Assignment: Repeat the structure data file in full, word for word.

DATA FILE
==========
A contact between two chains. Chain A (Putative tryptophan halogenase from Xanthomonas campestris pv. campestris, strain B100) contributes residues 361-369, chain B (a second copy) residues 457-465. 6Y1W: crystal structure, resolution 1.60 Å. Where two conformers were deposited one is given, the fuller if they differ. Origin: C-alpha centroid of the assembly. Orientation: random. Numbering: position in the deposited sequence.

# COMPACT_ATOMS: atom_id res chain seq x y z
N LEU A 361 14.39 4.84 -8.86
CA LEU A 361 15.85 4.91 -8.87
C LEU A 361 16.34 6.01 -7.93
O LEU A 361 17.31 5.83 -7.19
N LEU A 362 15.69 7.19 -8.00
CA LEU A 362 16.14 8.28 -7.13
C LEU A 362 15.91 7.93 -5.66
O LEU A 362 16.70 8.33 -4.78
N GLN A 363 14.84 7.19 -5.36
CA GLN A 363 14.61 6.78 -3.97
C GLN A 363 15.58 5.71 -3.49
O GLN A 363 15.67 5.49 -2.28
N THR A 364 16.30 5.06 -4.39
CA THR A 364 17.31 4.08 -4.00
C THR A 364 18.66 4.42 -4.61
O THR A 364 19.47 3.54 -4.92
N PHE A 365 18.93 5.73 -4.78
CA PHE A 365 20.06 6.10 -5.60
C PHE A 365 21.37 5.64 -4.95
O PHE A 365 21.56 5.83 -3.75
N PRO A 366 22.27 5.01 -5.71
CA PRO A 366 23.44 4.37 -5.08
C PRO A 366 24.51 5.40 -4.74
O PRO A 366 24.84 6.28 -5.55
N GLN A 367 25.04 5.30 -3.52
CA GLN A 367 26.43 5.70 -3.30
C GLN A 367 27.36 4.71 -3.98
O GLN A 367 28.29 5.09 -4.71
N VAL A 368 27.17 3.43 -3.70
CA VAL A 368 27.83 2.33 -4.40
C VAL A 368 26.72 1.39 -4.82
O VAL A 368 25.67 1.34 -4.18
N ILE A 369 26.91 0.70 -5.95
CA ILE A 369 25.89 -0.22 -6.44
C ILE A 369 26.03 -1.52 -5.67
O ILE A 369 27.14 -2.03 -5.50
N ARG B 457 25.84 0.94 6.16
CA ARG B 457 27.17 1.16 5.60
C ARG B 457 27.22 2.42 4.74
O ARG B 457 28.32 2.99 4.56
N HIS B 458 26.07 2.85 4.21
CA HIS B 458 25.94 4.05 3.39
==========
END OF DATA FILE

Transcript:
A contact between two chains. Chain A (Putative tryptophan halogenase from Xanthomonas campestris pv. campestris, strain B100) contributes residues 361-369, chain B (a second copy) residues 457-465. 6Y1W: crystal structure, resolution 1.60 Å. Where two conformers were deposited one is given, the fuller if they differ. Origin: C-alpha centroid of the assembly. Orientation: random. Numbering: position in the deposited sequence.

# COMPACT_ATOMS: atom_id res chain seq x y z
N LEU A 361 14.39 4.84 -8.86
CA LEU A 361 15.85 4.91 -8.87
C LEU A 361 16.34 6.01 -7.93
O LEU A 361 17.31 5.83 -7.19
N LEU A 362 15.69 7.19 -8.00
CA LEU A 362 16.14 8.28 -7.13
C LEU A 362 15.91 7.93 -5.66
O LEU A 362 16.70 8.33 -4.78
N GLN A 363 14.84 7.19 -5.36
CA GLN A 363 14.61 6.78 -3.97
C GLN A 363 15.58 5.71 -3.49
O GLN A 363 15.67 5.49 -2.28
N THR A 364 16.30 5.06 -4.39
CA THR A 364 17.31 4.08 -4.00
C THR A 364 18.66 4.42 -4.61
O THR A 364 19.47 3.54 -4.92
N PHE A 365 18.93 5.73 -4.78
CA PHE A 365 20.06 6.10 -5.60
C PHE A 365 21.37 5.64 -4.95
O PHE A 365 21.56 5.83 -3.75
N PRO A 366 22.27 5.01 -5.71
CA PRO A 366 23.44 4.37 -5.08
C PRO A 366 24.51 5.40 -4.74
O PRO A 366 24.84 6.28 -5.55
N GLN A 367 25.04 5.30 -3.52
CA GLN A 367 26.43 5.70 -3.30
C GLN A 367 27.36 4.71 -3.98
O GLN A 367 28.29 5.09 -4.71
N VAL A 368 27.17 3.43 -3.70
CA VAL A 368 27.83 2.33 -4.40
C VAL A 368 26.72 1.39 -4.82
O VAL A 368 25.67 1.34 -4.18
N ILE A 369 26.91 0.70 -5.95
CA ILE A 369 25.89 -0.22 -6.44
C ILE A 369 26.03 -1.52 -5.67
O ILE A 369 27.14 -2.03 -5.50
N ARG B 457 25.84 0.94 6.16
CA ARG B 457 27.17 1.16 5.60
C ARG B 457 27.22 2.42 4.74
O ARG B 457 28.32 2.99 4.56
N HIS B 458 26.07 2.85 4.21
CA HIS B 458 25.94 4.05 3.39